Resettlement: Finalizing the interview
This section contains policy, procedures and guidance used by IRCC staff. It is posted on the department’s website as a courtesy to stakeholders.
There are two factors in the selection decision made at the interview:
- eligibility; and
If the officer is satisfied that the applicant meets eligibility and admissibility criteria, they enter the information in GCMS. This decision will be confirmed or refuted when the applicant’s security and criminal checks are returned.
For privately sponsored refugees, the visa office must carry out the second processing benchmark after the selection decision has been reached. The approval or refusal letter should be sent to the applicant with a copy to the private sponsor in Canada and the local CIC.
When considering refusing a case, the officer should ensure that the applicant and his/her spouse, common-law partner and dependants have been assessed under both refugee classes and that the record in GCMS clearly shows the reasons for the refusal.
If all applicants are ineligible but humanitarian and compassionate (H&C) consideration is requested or warranted, the officer may examine the case pursuant to A25. Similarly, if a refugee application is refused, and it is evident that an applicant may qualify under another immigration category (e.g., family class), the officer may advise the applicant accordingly.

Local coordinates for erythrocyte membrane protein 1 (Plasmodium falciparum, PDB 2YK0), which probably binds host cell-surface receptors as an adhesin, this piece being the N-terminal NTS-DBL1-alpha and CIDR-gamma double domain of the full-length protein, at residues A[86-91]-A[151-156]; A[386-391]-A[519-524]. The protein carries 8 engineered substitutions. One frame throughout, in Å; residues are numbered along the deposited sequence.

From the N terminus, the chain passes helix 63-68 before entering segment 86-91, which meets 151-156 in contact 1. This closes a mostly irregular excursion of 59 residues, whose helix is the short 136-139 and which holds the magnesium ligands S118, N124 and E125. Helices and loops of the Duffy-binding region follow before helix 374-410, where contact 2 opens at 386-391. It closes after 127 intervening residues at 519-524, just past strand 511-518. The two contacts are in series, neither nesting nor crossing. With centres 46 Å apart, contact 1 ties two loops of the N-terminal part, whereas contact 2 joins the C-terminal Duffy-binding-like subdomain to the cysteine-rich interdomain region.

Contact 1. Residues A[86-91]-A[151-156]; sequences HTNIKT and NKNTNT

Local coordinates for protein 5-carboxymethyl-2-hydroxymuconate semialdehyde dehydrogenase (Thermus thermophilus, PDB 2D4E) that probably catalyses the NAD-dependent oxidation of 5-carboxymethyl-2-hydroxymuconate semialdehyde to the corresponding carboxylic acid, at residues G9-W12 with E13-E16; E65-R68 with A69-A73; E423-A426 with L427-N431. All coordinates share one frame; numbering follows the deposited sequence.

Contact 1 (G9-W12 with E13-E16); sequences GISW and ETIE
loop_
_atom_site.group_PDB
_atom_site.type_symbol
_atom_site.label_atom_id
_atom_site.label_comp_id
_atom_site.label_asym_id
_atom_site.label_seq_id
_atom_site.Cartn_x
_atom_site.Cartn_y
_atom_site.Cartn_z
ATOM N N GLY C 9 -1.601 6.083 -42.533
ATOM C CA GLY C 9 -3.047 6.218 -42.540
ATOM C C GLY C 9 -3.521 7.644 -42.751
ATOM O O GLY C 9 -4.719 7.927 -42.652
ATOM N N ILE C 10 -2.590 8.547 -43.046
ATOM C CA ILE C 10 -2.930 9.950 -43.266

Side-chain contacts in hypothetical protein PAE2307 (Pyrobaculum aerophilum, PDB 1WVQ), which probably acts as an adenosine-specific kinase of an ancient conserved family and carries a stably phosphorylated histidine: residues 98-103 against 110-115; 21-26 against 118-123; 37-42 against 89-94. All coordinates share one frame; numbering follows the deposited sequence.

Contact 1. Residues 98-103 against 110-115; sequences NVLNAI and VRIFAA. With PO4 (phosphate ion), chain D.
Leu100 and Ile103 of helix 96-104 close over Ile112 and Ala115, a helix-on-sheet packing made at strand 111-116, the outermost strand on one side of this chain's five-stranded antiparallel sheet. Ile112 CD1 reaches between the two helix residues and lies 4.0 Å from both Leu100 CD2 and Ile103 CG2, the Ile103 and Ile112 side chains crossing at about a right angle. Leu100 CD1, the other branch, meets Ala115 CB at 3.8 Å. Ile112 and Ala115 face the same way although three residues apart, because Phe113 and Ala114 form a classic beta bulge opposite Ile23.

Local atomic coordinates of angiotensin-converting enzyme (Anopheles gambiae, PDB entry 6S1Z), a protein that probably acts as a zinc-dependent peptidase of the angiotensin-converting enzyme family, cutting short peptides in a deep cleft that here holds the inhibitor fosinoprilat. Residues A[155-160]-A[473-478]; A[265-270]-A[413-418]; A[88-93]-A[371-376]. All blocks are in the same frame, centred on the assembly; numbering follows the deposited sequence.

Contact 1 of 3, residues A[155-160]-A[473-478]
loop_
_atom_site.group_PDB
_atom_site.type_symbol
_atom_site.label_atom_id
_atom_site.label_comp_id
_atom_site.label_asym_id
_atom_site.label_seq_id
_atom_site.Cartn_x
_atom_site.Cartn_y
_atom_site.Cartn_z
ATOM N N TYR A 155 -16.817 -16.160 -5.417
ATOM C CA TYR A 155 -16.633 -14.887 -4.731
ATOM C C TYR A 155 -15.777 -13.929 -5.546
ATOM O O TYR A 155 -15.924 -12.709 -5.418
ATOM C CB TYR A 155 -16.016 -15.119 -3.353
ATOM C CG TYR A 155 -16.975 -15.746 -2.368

Refusing an application on ability to successfully establish
If the officer is not satisfied that a member of the Convention refugee abroad class or a member of the country of asylum class will resettle successfully within a reasonable period of time (current guidelines suggest 3-5 years), the application may be refused.
If the applicant is not eligible, proceed to refusing applications.
Where the application is refused, the decision-maker will clearly explain to the client the reasons why the application is refused, in writing. The refusal process is the same as for other refusals.
Credibility is not an eligibility or admissibility criterion of the Refugee and Humanitarian Protected Persons Abroad classes as set out in the IRPA and Regulations. However, in the resettlement context, there may be little evidence apart from the applicant’s testimony on which to base a decision. A negative credibility finding can therefore have a direct impact on the selection and/or admissibility decisions made by the officer. It is important to make a link between the credibility and eligibility assessments. A refusal, cannot be based on credibility alone. It must be based on an applicant’s failure to satisfy the officer that they meet the eligibility or admissibility requirements of the IRPA and Regulations.
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